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  • Luke Moseley

What's slowing you down?


What's below is the text from an email I sent out to a group I was helping coach for the Race Across America (RAAM) and it brought together a lot of my thoughts about fatigue. I've since done a FB-live broadcast about the idea and thought posting this email up would give a little more detail on where I'm coming from for anyone who wanted to delve a bit deeper.


What's below gives you an insight into the approach that's needed to win RAAM, and I think an approach that almost all endurance athletes could benefit from considering.


Let me know what you think in the comments or head over to Facebook (@rendurancec) and post up a question.


Background

Before we started working together you could all ride at RAAM winning pace for 30 min on/off for a shift.  You could probably do it for a couple of shifts, or even a couple of days... but 7 days.... no.  If you could have then you wouldn't need me.  


Everything I've done and all I've learnt as a scientist, athlete and coach have moved my sense of performance from simply 'get as fit as possible and then be prepared to suffer more than everyone else' to something a bit more subtle.  The old me was all about 'suffering' 'manning-up' 'toughing out' and while there's still a place for going hard when the going is hard I think it's more important in ultra-endurance races to stand back and look at fatigue with more of a global view.  We slow down, or even stop, when our mind stops making our muscles work.  Ultimately this happens because our drive to go on was less than our drive to stop.  Simplistically we can look at this in terms of 'be more motivated' but I think it's more complex than that.  All of your are motivated and experienced endurance athletes who have a lot personally invested in this challenge so motivation is not a problem... but you will all struggle over the course of the RAAM, you'll all have times you want to back off, or shorten a turn or you mentally drift off and slow down.  That's inevitable.  I want to approach this by accepting that it's inevitable and then asking 'how can we reduce the frequency and intensity of these feelings' and then 'what can we do when they strike' and this email is about the former.


'How to reduce the frequency and intensity of feelings of fatigue'

By fatigue I mean 'a desire to slow down'.  As I said earlier this occurs because the urge to slow down is loud and it's not drowned out by the urge to carry on.  Let's look at both sides of this equation, starting with the urge to stop.  There are many reasons you might want to stop but fundamentally what we call fatigue is the summation of each of these reasons; think of them as weights on a scale - when the reasons to slow are greater than the reasons to carry on you will slow down.  By listing these reasons we can start to see factors we can address and formulate strategies to minimise them.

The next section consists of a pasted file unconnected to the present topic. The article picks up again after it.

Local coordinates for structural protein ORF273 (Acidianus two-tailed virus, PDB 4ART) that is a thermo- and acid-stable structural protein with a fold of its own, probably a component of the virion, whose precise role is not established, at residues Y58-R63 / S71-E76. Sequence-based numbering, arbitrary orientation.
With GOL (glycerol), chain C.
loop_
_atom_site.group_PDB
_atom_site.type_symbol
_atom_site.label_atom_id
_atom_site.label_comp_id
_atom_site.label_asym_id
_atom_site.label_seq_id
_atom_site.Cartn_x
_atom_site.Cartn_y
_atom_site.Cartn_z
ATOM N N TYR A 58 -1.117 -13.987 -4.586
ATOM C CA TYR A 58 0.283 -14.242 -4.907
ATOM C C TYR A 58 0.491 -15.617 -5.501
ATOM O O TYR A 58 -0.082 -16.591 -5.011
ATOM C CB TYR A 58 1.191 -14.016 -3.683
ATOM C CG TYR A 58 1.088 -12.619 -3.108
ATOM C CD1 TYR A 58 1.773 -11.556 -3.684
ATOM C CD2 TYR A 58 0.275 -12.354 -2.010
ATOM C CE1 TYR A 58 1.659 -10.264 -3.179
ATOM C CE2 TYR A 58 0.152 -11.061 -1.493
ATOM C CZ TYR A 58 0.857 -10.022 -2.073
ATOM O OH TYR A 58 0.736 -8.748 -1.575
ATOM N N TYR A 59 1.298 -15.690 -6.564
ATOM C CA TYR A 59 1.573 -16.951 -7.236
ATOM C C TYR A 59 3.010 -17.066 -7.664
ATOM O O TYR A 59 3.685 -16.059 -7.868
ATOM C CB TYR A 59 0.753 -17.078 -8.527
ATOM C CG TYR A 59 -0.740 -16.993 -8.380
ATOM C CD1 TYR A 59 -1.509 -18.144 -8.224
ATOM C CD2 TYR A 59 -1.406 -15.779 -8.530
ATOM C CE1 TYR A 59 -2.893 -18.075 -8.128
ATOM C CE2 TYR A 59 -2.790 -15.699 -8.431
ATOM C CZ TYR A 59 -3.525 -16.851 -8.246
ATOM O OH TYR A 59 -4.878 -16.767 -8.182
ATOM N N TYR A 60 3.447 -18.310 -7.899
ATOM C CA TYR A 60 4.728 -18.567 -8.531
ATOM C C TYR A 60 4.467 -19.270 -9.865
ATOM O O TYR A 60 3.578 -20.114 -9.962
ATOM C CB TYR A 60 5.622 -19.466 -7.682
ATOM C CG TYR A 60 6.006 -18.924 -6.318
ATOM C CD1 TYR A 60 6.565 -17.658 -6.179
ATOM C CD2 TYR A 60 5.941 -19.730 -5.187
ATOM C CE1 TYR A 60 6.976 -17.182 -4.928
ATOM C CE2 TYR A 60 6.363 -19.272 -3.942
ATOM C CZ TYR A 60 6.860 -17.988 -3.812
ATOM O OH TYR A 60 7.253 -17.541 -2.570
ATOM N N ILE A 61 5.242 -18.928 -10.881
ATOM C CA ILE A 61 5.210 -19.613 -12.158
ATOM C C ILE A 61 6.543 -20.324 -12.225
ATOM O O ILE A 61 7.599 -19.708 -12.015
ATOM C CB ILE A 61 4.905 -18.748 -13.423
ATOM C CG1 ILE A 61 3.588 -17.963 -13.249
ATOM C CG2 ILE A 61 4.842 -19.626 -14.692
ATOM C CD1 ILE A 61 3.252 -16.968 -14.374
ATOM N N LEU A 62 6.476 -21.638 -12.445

Reasons to slow down - these are additive, for example sleep deprivation makes everything else feel worse, puking is the same.

1) Peripheral muscle fatigue.  Your classic muscle ache from exercising.  Made worse by many many factors but going too hard is the major one.

2) Bonk-type feelings - insufficient fuel or inability to absorb or process the fuel.

3) Pressure pain (saddle/feel/hands/shoulders).

4) Heat

5) Altitude

6) Nausea

7) Chaffing/sunburn

8) Dehydration

9) Sleep deprivation


Reasons to hold your pace.

1) Extrinsic motivation - you're not slowing down for the prize and to not waste the money you've spent.  This isn't very powerful over time, unless you're a sociopath.

2) Intrinsic motivation - you're not slowing down for your pride, you're desire to not let your team/crew/charity down, you're desire to beat the other teams.  These are the reasons you'll hold the pace in the middle of the night.


This is obviously a big simplification and there are lots of additional factors we can add to the above but my point is this; you're not training to go faster, but instead you're training to reduce the intensity of the reasons to slow down.  All your training so far, and all the training you will do, will mean that 'winning pace' feels easier and so you've got more mental energy to drink and eat, less muscle fatigue over time and it'll be easier to sleep on the 4th night as your hormones won't be so messed up.


What I'm getting to is this: all our training from now on is about dialling in your race pace and holding that race pace while preparing yourself mentally to hold that power/HR/RPE for your shift.  You will continue to get fitter with hard turbo sessions but our focus is shifting - every ride and every session should incorporate some mental work around the following themes:


1) Why do I want to do this?

2) When the going is tough why to I keep doing this?

3) This training session is making it easier for my body to tolerate the load in the RAAM - my S&C mean my core will be strong and my back won't hurt as much - my intervals mean race pace feels like a 5/10 effort, not a 6/10 effort  - my long rides in the aero-position means my neck muscles are able to take the strain and won't add to my sense of fatigue... etc

4) I'm training my gut to tolerate the carbohydrate and fluid I need to get me through the race - so that's why I'm eating and drinking every 20 minutes.

5) Who/what will I think about at 3 in the morning when I'm tired and cold?

6) What will I say/do to keep my team on the road and on goal pace?


Ok - a long ramble perhaps.  One key message train to reduce the volume of the 'reasons to slow down' and right now that means train in the aero-position as often as possible... get your muscles, arms and butt used to that position because they will ache and you'd rather they didn't ache too much.